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In-Person Assessment

During the in-person assessment, you will be asked to participate in an interview at an assessment center. Assessment centers are subject to change, but to give you an idea of where you might be asked to interview for the 2012 application cycle, there may be centers in Atlanta, Boston, Chicago, Denver, San Francisco or Washington. The interviews would take place from mid-November through mid-December. Below are a few examples of the type of questions you might encounter.

tip: Show Off Your Skills During the In–Person Assessment The key for the in-person assessment is to stay calm and collected during the interview. The interview should take you about one hour. The interview panel will be composed of two Federal Agency representatives. Be prepared to answer questions that will show your abilities to solve complex problems, your flexibility in the workplace, motivations why you applied for the PMF program, interpersonal and oral communication skills. This is your time to shine as a potential PMF candidate, you have already made it this far, and you are getting closer to receiving your PMF appointment.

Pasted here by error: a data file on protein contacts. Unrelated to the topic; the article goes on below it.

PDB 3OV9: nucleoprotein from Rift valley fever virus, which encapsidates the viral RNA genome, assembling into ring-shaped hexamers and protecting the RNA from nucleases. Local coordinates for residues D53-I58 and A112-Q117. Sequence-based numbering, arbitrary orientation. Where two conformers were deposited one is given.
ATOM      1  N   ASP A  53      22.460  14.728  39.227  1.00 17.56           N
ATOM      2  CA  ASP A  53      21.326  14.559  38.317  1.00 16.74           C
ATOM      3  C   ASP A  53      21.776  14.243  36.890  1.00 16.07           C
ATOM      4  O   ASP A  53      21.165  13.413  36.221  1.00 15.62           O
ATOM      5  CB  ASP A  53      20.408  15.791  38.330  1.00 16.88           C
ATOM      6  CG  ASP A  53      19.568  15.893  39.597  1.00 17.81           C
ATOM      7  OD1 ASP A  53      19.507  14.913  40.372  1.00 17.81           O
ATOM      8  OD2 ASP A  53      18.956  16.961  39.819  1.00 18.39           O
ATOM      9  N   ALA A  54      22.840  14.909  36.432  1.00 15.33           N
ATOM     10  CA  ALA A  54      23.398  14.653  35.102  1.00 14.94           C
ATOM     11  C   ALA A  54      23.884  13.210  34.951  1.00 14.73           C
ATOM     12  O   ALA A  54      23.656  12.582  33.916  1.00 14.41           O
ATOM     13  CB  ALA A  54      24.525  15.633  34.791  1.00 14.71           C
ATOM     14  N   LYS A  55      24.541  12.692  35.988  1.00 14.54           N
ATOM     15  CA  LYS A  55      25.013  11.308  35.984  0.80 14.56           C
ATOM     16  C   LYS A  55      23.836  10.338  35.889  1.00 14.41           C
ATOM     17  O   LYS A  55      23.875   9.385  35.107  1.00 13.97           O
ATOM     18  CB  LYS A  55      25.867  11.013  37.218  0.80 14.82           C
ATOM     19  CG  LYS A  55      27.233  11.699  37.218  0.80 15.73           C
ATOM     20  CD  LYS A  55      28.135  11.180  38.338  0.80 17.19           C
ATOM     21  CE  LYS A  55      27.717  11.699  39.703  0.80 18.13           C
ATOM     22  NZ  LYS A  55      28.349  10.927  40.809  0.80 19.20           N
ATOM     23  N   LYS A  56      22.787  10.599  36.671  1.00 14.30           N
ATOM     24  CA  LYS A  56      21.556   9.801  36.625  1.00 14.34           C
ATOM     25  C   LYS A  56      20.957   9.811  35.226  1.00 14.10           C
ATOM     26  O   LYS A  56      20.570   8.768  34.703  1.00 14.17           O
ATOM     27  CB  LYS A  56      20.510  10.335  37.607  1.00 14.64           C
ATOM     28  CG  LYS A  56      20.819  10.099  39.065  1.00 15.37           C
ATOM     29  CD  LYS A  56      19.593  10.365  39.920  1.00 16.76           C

Here is a Sample Question from the 2012 OPM PMF Assessment Guide: Describe a situation in which you dealt with individuals who were difficult, hostile, or distressed. Who was involved? What specific actions did you take and what was the result?


Managing the Application Process

Selection Being Named a Finalist